Remarks provided by: Court Gould, Executive Director, Sustainable Pittsburgh
"This morning's 200 attendees is tribute to the sorry reality that blight and abandonment is pervasive across our towns and our Power of 32 county region. It is wonderful to see such wide representation in the room from so many sectors and reaches of our region.
You are also tribute to the robust movement that is weighing-in and approaching blight and abandonment to be untapped assets as core to the heart of the larger regional economic picture as they are to site specific, neighborhood by neighborhood quality of life.
Today is an exciting kick off to a series of programming coming from a "can do" attitude and shared sense of immediacy in the need to stem the tide of vacant properties. We are the Local Government Academy, Housing Alliance of Pennsylvania, Sustainable Pittsburgh, and the Association of Municipal & School Solicitors Section of the Allegheny County Bar Association. And we enjoy support of The Buhl Foundation, The Benedum Foundation and other generous foundations and members that make our work possible.
Once seemingly limited to the stereotypic image of urban decay, blight and abandonment is now a contemporary problem common to all communities. Just as it is a new America where poverty is greater in rural than urban areas, our region is a study of changing socio-economics where pockets of pernicious decline are cropping up in rural, suburban, and urban forms alike. A perspective we partners share is that not only is blight and abandonment ubiquitous across our landscape, but it is recognized to be a marker of larger region-scale concerns.
In step with the Broken Window theory, blight and abandonment is appreciated to be both an outcome as well as precursor to a whole host of social, economic, and environmental concerns. As vacant properties manifest, so begets community withdrawal and the onset of loss of control thus inviting a whole host of ills to take hold. While that decaying property with its broken windows may seem to some to be a low civic priority, it actually stands as is either the neighborhood unraveling by blind-eye neglect or the diamond in the rough asset that cries out to be transformed into productive re-use.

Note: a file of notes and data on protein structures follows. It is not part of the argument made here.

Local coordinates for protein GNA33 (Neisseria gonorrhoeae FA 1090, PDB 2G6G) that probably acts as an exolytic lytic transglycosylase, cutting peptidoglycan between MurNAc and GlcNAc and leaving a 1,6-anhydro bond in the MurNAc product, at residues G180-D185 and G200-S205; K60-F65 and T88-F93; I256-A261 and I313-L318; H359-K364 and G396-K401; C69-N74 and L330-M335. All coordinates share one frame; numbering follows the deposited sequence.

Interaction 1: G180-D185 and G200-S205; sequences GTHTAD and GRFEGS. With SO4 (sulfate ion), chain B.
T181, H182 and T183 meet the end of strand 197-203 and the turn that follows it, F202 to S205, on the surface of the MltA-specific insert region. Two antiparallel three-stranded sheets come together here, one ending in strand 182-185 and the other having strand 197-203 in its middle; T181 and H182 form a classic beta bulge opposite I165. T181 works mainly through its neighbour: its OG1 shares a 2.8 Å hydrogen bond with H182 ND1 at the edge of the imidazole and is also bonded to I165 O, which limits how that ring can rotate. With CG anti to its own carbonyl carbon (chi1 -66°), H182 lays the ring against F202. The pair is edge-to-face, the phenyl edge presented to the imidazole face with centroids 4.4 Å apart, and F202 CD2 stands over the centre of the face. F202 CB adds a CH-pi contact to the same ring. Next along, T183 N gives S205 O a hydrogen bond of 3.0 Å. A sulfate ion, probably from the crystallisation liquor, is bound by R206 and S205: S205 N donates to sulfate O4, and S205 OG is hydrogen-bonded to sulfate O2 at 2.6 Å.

It is this "assets and opportunity" conviction that brings us together to explore the innovative and brave interventions our guest speakers will be sharing with you today. These are our pioneers who are revitalizing communities, building new structures, policies, incentives, and tools for community and regional economic development.
Emblematic of that pioneering leadership, it is a pleasure to introduce The Honorable Richard King, Magisterial District Justice, City of Pittsburgh who has our respect and appreciation for front listing blight and abandonment as high among gravity of crimes on community where the legal system is representative of all branches of government and all sectors to be involved in the fight against blight."
For more information on the New Tools in the Blight Fight training series, please click here.